Aaron projects/CFAA

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(Principles)
(Open questions)
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Feel free to suggest brief answers, pointers to where this is discussed.  
 
Feel free to suggest brief answers, pointers to where this is discussed.  
  
; Does 'authorization' make sense as the basis for such a law?   
+
; Does 'authentication' make sense as the basis for such a law?   
 
: As opposed to other corollaries re: trespass and access.  Compare historical ways of handling these issues.
 
: As opposed to other corollaries re: trespass and access.  Compare historical ways of handling these issues.
 +
: Is feigning authentication fraud? (when simply making up a new account; impersonating yourself, and not someone else)
  
 
== Active proposals ==
 
== Active proposals ==

Revision as of 10:20, 9 November 2013

Work in progress; please link to other work here
Goal
Let's prepare for a full repeal of the CFAA and replacement with sane law.
Questions
How would we construct good law in these areas, from scratch?
How do different areas of law, policy, and internet governance view the law and its impact?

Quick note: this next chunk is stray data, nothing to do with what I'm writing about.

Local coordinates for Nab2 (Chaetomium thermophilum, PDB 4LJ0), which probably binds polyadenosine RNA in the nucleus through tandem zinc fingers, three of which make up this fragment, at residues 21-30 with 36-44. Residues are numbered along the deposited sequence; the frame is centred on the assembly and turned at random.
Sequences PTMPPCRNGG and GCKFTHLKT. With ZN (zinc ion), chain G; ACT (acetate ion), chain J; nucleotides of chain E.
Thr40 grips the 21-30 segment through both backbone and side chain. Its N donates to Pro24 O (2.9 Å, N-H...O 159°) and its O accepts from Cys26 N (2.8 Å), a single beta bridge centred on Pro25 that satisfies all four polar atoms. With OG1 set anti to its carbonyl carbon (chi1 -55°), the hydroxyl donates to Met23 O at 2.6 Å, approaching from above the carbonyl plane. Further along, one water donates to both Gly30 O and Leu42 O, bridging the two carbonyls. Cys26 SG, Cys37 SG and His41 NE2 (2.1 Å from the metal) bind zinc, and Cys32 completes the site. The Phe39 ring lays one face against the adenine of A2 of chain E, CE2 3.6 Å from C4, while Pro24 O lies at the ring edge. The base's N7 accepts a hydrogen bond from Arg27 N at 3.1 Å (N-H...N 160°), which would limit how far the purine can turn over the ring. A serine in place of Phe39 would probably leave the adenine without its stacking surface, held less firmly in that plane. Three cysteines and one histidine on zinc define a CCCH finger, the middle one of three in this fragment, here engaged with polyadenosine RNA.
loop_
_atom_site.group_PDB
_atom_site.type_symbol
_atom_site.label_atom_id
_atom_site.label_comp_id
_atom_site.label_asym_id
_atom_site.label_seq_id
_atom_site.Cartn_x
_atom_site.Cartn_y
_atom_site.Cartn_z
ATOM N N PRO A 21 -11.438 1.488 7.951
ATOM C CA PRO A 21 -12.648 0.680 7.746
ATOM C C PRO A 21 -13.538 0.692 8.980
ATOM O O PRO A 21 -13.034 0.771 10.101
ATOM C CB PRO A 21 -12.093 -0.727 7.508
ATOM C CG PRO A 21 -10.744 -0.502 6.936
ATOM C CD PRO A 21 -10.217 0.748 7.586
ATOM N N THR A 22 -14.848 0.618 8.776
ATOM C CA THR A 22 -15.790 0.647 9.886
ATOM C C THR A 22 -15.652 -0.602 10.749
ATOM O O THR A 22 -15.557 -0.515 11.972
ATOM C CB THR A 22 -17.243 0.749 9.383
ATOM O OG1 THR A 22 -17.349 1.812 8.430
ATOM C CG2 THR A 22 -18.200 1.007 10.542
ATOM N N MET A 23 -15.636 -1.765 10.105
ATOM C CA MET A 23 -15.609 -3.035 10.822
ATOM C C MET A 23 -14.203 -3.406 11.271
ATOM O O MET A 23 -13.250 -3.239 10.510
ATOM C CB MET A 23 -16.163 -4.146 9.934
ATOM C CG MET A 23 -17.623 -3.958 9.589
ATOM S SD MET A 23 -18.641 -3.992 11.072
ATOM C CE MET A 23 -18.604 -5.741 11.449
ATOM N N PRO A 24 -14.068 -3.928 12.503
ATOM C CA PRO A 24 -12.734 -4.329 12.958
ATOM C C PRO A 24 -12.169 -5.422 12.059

What would it take to generate support for a [repeal + replace] action, in each area?
What are the professional and philosophical circles for each of these areas, where these issues are discussed?

Contents

Overview

The CFAA was developed over time as a merger of ~7 different areas of law. It has developed in an aggregate way, and few groups are happy with the current law. It is so broad that prosecutors like it because they can use it to force plea bargains, since it applies to almost everything in its sphere of action (relying on prosecutorial judgement).

Different parts of the story: National defense, cyber war, data sec, corporate law, contracts online. Authorization based on code, contract, social norms. Legal frameworks used to push political means. Career standards for prosecutors defined in political ways.

Background

Aaron's Law
Govtrack updates
  • H.R. 2454 (Lofgren bill; referred to House Judiciary subcommittee on Crime, Terrorism, Homeland Security, and Investigations)
  • S. 1196 (Wyden bill; referred to Senate Judiciary)